“The Believer” (2001) dir. Henry Bean

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“The Believer” is one of the best (and most controversial) films of the last decade and contains one of the best acting performances I’ve ever seen. Forget what you think you know about Ryan Gosling. Gosling’s performance in “The Believer” is one of the most ferocious acting performances I’ve ever seen.

Based on a true story and brilliantly written and directed by Henry Bean, Gosling stars as Daniel Balint, a rising star in a neo-Nazi skinhead group who has a major problem… Balint is an Orthodox Jew. His hatred … and deep love of his Jewish faith keeps him conflicted throughout the film. As he starts to feel more conflicted, he becomes more dangerous and unstable. There’s not a happy ending.

“The Believer” won the Grand Jury Prize at the Sundance Film Festival in 2001, but was condemned by some as anti-Semitic and wound up without a distributor. Showtime bought it, planned on premiering the film September 2001, but then 9/11 happened. Due to Showtime not wanting to show such an incendiary film so close in time to a national tragedy, the film got its appearance on the network delayed by several months.

It’s too bad this film got such short shrift. It’s a truly great, albeit extremely disturbing and upsetting masterpiece. The screenplay was published in book form by Thunders Mouth Press in 2002, with additional essays and thoughts by Bean. If you like the film, you definitely need to hunt the book down with the screenplay. Spike Lee said “Henry Bean is a big talent and ‘The Believer’ is his most courageous and thought-provoking work yet!'”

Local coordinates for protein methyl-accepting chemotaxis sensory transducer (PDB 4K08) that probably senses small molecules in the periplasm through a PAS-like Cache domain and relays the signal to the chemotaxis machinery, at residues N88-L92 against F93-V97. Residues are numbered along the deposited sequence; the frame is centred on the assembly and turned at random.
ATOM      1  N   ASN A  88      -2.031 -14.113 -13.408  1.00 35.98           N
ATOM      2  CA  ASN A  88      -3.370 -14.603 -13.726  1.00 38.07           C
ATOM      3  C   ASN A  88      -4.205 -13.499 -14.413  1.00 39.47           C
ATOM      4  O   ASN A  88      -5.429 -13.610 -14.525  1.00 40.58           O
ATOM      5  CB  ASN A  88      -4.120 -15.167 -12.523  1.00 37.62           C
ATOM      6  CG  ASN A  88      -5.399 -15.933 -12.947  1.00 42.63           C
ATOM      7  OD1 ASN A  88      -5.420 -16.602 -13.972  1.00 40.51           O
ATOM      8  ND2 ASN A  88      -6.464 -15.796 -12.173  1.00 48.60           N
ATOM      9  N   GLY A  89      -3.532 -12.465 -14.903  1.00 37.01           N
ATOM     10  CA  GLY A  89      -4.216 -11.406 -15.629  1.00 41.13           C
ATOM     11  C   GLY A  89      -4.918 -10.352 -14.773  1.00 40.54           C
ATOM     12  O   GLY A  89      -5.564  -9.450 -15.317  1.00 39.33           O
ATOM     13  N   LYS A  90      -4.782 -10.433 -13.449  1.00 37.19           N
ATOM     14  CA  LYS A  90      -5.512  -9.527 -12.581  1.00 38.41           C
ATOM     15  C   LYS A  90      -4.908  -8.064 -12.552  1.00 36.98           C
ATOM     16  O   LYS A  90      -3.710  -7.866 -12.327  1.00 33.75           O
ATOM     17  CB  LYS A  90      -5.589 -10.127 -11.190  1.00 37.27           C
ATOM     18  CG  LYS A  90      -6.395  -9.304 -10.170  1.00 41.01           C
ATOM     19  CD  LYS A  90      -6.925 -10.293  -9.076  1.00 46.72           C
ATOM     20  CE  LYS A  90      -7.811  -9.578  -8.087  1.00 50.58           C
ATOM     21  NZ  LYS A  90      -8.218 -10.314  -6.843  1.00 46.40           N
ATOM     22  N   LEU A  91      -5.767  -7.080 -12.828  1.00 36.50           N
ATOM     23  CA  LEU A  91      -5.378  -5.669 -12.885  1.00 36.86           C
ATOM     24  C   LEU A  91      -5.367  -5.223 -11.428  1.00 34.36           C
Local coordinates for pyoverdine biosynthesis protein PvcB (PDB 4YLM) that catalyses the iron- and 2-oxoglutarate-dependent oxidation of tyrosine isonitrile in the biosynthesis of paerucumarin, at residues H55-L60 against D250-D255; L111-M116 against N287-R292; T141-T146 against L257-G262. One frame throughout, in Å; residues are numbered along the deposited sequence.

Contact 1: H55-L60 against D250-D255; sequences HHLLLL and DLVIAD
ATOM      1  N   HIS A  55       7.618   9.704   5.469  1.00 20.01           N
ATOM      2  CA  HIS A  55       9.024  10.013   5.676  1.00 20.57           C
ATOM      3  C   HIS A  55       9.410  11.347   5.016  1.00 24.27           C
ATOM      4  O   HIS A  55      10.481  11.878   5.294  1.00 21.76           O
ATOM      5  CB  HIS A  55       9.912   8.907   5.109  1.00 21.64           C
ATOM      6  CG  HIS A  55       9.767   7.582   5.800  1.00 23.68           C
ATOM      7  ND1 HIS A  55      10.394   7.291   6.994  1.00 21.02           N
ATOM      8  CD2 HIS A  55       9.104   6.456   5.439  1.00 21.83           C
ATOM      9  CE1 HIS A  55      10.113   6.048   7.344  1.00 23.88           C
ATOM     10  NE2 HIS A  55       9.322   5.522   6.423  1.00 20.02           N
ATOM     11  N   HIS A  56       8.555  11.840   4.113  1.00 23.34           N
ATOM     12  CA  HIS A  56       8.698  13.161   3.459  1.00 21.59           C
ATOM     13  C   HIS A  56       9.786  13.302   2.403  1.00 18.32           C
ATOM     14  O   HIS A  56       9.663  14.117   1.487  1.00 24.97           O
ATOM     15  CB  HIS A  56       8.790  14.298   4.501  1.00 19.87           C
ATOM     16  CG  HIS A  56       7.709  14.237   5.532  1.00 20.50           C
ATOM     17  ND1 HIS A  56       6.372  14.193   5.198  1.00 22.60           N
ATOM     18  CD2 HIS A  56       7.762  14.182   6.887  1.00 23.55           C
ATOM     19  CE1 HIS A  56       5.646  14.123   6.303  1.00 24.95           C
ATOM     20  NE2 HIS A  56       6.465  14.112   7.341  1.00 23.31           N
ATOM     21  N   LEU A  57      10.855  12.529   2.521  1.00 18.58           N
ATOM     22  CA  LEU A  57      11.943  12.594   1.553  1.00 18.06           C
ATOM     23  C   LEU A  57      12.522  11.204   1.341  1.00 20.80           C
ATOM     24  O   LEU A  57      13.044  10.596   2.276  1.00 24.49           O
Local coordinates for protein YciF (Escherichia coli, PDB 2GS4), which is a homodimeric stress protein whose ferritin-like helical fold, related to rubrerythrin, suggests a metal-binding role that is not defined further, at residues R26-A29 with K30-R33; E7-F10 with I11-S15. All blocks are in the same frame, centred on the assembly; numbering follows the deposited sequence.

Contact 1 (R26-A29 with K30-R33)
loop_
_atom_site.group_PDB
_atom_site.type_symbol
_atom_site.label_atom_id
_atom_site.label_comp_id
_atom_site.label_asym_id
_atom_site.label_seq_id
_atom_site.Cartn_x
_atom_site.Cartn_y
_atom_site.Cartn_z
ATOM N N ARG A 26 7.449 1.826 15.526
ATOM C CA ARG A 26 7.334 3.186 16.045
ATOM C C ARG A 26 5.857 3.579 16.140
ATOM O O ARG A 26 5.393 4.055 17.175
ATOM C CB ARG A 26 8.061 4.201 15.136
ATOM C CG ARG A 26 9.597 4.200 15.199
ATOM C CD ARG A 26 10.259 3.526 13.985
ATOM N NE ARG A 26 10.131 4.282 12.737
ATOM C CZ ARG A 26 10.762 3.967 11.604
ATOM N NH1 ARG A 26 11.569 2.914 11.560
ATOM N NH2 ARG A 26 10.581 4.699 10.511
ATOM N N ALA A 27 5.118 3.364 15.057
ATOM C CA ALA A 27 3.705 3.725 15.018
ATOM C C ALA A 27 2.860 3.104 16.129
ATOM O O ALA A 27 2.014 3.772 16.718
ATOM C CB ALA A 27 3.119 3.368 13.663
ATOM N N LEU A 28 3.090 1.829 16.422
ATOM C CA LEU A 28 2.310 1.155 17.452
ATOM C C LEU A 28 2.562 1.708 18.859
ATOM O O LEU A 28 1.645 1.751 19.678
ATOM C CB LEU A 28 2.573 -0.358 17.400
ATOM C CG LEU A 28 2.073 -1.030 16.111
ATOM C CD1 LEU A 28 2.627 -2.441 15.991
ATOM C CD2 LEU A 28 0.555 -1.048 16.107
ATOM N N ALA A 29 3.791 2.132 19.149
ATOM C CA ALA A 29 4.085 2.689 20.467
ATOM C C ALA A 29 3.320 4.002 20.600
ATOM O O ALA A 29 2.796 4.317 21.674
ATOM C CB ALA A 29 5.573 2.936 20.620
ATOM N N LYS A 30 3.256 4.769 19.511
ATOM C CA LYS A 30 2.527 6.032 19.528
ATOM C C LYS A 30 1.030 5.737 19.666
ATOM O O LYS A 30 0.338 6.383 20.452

Eric Bogosian in “Talk Radio” (1988) dir. Oliver Stone

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One of the most ferocious performances I have ever seen on film is Bogosian’s turn as talk radio host Barry Champlain in Oliver Stone’s film “Talk Radio.” Like Andy Griffith’s performance in Elia Kazan’s “A Face in the Crowd” and Ryan Gosling’s performance in Henry Bean’s “The Believer,” these are performances so frighteningly intense that they seem to come from another planet. Tellingly, none of these performances were ever nominated for any major awards.

Unfortunately, all I’m able to post here is the original trailer.  The stunning monologue / freak-out Bogosian does near the end of the film that I originally posted has since been taken down by YouTube.  To be fair to this trailer, this was one of the first uses of George Thoroughgood’s “Bad to the Bone” in a film (after its use in John Carpenter’s “Christine” and a film called “Slayground” from the mid-1980s) before it got overused during the 1990s.

Why Bogosian never became a bigger star is beyond my comprehension. If you ever have the chance to see him live, do yourself a favor and go. I saw him in 2001 in Albany, NY and it was one of the best live performances I’ve ever seen. Also recommended, his performance film “Wake Up and Smell the Coffee.”